Man-made Monsters Dominate our Lowly Quest for Old-School Ghouls!

Most any surveillance of slowly rotting bona fide film critic culture will observe a deeply ingrained horror film subset.  These are the people who arose to their cinephilia exclusively by way of the horror genre.  Their very devoted niche is by far the most pronounced, most outspoken of the fan-turned-critic phenomenon.  (Which has been largely replacing the traditional journalist-turned-critic model since the Internet exploded).  The critically best of the lot harbor an extended passion for great and/or interesting cinema across the board.  The lesser ones are content to remain holed up in their horror hovels, “film buffs” only in that very particular sense.  And yes, horror fandom breaks down into ever-expanding subsets within subsets.  Needless to say, tread carefully, one and all!

While any self-ascribed genre limitations can indeed be unnecessary barriers, there is no shortage of horror experts that rank among the most astute, the most devoted, and the most curious and adventurous in all of filmdom.  These literal and figurative scholars will be the first to confirm that history matters.  In particular, classic monster movies matter.  The Cabinet of Dr. Caligari.  The Golem.  Murnau’s Nosferatu… Where would the form be without these seminal German classics?  

Horror, like comedy, action, and Westerns, tends to operate in distinct, organic phases.  While cynics may be quick to condemningly through-line the genre as a capsulized parade of male aggressions and misogyny (and there’s certainly too much of that in just about any given history), horror at its finest functions as a lucid window into darknesses that are societal, personal, and even cosmic and/or spiritual.  Some may even say… universal?  

What follows is our own recent first-time explorations into the realm of classic monster movies.  The focus was intentionally narrowed to Hollywood productions circa the 1930s thru, say, 1959.  (The golden age of Universal Monsters through the radiation-drenched Atomic Age).  As you will see, we individually opted to dwell mostly within the early portion (we do have one 1950s creature among us), but quite curiously, within the realm of “Frankenstein” themes- if not overt Frankenstein movies! (Though we do have one bloodsucker).  Two even share the same director. Rightly creepy.  Only one of the participating contributors match the above-considered label of “horror film critic”. (Greetings, Paul Hibbard)  But if these monsters manage to get their hooks in us, you never know what gruesome incarnations may yet emerge!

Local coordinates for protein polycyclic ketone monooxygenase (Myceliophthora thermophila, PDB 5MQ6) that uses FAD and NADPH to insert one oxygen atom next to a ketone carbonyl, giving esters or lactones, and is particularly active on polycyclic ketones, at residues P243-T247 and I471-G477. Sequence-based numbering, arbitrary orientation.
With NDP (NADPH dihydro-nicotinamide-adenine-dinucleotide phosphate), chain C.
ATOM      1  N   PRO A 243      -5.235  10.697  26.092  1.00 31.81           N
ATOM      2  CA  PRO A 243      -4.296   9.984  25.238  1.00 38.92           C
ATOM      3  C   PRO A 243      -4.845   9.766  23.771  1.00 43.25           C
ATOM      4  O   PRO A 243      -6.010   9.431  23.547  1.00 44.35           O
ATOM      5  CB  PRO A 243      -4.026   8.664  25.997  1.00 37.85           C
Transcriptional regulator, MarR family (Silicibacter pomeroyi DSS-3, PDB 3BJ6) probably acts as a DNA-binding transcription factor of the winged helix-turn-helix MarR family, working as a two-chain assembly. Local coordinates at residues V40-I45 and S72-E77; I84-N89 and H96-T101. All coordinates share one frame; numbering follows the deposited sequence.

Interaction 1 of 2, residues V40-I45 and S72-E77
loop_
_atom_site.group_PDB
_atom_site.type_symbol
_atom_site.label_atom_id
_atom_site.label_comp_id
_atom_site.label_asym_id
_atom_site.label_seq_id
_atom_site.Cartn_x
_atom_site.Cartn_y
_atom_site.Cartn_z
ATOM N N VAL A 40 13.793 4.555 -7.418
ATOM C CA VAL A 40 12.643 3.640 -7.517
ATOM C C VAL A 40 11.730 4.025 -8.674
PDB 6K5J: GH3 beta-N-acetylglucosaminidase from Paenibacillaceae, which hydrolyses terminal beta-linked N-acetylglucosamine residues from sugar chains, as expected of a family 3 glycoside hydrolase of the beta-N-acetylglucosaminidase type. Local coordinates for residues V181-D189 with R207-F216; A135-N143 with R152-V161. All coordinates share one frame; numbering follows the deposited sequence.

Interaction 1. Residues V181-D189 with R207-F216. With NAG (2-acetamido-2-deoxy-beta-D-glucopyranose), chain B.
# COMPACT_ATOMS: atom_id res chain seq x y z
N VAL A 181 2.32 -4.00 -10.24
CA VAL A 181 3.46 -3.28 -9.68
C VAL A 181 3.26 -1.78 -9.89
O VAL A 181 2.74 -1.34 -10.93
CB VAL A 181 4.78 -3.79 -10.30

Jim Tudor

The Bride of Frankenstein

Directed by James Whale/1935

by Taylor Blake

If you want to talk about characters who transcend the film they’re in, you have to talk about The Bride of Frankenstein.

When I fired up this classic, it wasn’t long before I noticed a curious absence. Where was this Bride of Frankenstein? The ticker kept moving across the 74 minutes of red line at the bottom of my screen, and there was plenty of Dr. Frankenstein and his Monster, but where was iconic streaked hair I was waiting for? My friends, we see the first sliver of the Bride’s face with five minutes until the Universal logo appears to call it quits on this story. Can you imagine if Dracula, Frankenstein himself, or any other monster only appeared in the last five minutes of their own film? And would you have expected a character with so little runtime to be so recognizable almost 90 years later?

The Bride of Frankenstein begins with a retcon of the previous film’s ending—the Monster did not, in fact, die as depicted in 1931’s Frankenstein. To the filmmakers’ credit, they introduce this retcon with a clever twist: As an idea from Mary Wollstonecraft Shelley herself. Before she dons the iconic wig, Elsa Lanchester spins a new yarn for Percy Bysshe Shelley and Lord Byron about the aftermath of Dr. Frankenstein’s first experiment. (In another clever twist, the credits don’t reveal Lanchester played both roles, leaving just a question mark for the actress who played the Monster’s Mate.) In short: Frankenstein’s monster must avoid angry villagers with torches, and Dr. Frankenstein grapples with the morality of his work. In short: It’s a version of every Frankenstein story you’ve ever seen. But the plot of is secondary to the vibes, and if you’re looking for a convoluted procedure involving electricity and fake-y science equipment that brings the dead to life—and ripe for the spoofing in Young Frankenstein—there’s plenty of it for you.

But even with only five minutes, Lanchester steals the show with her herky-jerky movements, icy glare, and chic, minimalist wardrobe. She may have just died, but she’s stunning—we’re as taken with her as the Monster is. And since we spent the film sympathizing for a Monster who can only befriend a blind man, we’re crushed when she screams in fear like a banshee. What’s more horrifying than the idea that someone made for you is repulsed by you?